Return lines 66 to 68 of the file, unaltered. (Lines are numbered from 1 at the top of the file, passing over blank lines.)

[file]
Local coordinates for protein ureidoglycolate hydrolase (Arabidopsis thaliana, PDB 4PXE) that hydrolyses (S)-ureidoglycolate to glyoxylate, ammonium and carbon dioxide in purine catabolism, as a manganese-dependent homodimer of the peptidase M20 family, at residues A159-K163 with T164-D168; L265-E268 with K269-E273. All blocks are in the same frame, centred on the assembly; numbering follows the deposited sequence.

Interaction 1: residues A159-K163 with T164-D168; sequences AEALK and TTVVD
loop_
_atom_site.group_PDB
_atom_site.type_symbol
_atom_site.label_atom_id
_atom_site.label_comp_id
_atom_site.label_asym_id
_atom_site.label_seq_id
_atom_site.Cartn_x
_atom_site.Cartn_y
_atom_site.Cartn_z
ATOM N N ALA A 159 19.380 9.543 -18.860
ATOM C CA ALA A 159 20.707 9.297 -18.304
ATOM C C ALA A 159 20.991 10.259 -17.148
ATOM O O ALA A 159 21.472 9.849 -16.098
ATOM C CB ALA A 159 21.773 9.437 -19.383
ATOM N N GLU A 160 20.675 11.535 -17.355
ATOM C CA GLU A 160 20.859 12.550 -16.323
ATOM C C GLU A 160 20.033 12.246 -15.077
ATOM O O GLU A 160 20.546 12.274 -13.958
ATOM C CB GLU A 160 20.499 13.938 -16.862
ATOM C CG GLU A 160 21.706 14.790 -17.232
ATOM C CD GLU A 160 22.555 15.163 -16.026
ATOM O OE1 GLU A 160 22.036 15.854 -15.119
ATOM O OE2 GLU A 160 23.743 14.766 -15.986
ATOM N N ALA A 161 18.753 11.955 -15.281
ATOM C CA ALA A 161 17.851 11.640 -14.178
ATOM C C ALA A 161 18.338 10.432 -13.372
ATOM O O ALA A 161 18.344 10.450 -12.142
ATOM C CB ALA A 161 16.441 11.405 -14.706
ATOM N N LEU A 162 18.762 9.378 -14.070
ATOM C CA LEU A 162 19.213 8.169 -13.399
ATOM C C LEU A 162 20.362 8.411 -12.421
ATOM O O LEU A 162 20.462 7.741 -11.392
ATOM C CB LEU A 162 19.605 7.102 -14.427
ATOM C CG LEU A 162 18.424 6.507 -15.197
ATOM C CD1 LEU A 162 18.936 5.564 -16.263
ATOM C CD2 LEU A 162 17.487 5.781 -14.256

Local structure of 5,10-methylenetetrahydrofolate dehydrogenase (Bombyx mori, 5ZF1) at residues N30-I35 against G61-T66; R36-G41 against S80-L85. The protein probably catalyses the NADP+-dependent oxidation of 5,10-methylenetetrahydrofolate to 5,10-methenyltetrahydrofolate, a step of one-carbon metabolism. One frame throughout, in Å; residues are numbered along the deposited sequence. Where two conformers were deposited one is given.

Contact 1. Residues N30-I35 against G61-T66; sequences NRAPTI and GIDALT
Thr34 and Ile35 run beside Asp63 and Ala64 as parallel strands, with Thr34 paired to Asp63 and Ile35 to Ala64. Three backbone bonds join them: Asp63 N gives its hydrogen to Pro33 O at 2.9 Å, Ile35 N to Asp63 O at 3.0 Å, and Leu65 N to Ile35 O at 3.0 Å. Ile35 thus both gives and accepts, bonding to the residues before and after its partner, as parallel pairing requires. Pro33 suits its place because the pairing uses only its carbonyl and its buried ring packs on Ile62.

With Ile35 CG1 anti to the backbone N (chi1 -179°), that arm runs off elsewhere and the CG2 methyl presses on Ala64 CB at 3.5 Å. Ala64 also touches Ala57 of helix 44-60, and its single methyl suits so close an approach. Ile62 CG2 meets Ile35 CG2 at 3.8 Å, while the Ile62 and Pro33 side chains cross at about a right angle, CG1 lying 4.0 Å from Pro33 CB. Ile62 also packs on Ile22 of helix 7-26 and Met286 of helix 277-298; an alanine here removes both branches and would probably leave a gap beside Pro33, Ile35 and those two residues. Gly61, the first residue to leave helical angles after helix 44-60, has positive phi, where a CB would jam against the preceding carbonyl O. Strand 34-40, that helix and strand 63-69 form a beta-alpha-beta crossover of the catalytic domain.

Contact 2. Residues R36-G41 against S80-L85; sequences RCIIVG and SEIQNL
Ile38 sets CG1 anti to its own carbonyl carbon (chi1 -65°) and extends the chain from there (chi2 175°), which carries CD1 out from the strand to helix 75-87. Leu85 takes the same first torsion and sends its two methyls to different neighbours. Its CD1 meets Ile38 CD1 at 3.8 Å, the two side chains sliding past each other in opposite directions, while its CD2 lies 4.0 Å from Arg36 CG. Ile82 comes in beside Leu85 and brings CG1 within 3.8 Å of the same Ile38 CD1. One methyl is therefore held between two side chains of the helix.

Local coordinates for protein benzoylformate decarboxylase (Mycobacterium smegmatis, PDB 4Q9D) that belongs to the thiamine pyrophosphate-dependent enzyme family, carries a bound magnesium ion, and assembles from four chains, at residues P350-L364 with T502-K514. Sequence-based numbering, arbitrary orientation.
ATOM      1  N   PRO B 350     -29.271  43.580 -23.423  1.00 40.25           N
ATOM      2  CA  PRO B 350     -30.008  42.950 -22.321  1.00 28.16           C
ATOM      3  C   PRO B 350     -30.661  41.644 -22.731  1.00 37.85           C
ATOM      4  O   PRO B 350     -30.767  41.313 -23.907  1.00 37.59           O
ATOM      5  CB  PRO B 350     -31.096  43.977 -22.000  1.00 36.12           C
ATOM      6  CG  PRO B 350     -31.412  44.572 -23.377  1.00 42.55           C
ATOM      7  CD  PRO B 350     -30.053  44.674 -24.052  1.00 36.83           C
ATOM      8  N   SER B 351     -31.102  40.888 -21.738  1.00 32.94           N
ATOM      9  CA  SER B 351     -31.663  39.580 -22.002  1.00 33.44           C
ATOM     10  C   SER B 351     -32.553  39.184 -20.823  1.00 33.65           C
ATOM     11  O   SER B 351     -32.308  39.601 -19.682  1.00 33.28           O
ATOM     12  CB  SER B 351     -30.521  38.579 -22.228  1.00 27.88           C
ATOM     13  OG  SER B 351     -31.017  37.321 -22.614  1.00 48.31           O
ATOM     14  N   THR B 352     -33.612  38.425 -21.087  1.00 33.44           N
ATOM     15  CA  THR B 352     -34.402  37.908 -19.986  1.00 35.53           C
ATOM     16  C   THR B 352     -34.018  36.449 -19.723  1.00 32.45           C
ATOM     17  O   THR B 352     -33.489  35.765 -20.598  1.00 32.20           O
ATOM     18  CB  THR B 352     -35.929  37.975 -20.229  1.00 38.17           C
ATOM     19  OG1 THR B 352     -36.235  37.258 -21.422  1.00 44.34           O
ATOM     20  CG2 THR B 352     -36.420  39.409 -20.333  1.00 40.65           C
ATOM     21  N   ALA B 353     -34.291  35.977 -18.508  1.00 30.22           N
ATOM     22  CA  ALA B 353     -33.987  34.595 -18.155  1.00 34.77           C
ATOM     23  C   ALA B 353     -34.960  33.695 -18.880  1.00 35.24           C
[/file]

ATOM     20  CG2 THR B 352     -36.420  39.409 -20.333  1.00 40.65           C
ATOM     21  N   ALA B 353     -34.291  35.977 -18.508  1.00 30.22           N
ATOM     22  CA  ALA B 353     -33.987  34.595 -18.155  1.00 34.77           C